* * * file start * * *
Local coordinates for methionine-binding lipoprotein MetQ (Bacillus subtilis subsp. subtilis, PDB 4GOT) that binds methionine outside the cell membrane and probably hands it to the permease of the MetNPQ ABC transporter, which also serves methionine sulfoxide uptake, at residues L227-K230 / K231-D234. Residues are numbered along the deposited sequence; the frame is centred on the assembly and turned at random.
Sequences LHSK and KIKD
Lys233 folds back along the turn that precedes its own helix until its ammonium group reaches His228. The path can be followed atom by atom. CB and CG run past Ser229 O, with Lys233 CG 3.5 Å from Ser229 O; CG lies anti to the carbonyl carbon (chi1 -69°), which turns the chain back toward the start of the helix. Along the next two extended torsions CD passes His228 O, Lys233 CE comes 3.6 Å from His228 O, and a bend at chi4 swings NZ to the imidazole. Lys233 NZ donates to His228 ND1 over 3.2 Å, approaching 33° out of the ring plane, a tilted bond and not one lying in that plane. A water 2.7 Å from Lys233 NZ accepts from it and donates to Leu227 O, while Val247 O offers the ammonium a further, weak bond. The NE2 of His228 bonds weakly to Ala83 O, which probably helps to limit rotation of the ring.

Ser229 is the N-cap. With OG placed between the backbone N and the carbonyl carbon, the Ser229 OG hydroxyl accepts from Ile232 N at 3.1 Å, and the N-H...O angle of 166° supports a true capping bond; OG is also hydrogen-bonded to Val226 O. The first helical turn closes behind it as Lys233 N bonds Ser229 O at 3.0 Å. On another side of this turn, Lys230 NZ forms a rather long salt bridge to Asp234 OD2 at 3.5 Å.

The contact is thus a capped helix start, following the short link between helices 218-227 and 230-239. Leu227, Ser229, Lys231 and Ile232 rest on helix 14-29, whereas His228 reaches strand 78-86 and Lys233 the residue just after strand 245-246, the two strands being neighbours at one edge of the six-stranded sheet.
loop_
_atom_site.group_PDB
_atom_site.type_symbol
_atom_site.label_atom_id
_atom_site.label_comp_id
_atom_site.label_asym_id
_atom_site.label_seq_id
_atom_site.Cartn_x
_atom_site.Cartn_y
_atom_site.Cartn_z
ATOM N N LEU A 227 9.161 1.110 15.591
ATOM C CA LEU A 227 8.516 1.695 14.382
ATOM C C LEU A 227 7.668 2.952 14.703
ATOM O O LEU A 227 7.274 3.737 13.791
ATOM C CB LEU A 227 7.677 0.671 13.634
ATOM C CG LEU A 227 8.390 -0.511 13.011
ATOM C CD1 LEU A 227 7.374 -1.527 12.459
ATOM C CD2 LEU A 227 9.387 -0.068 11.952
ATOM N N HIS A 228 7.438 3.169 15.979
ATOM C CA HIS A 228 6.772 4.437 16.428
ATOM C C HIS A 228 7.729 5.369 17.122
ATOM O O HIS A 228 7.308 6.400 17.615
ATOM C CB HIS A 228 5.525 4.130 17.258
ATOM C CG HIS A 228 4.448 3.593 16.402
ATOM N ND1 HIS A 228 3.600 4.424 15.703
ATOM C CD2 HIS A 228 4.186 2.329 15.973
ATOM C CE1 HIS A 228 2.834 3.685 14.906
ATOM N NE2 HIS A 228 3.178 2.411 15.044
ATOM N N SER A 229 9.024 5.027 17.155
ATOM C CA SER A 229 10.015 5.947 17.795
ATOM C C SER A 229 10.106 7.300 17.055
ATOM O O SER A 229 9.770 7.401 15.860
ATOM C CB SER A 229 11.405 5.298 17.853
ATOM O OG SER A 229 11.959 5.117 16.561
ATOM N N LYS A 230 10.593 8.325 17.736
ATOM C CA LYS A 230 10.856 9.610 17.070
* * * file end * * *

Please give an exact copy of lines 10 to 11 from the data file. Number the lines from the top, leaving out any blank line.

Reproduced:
_atom_site.label_comp_id
_atom_site.label_asym_id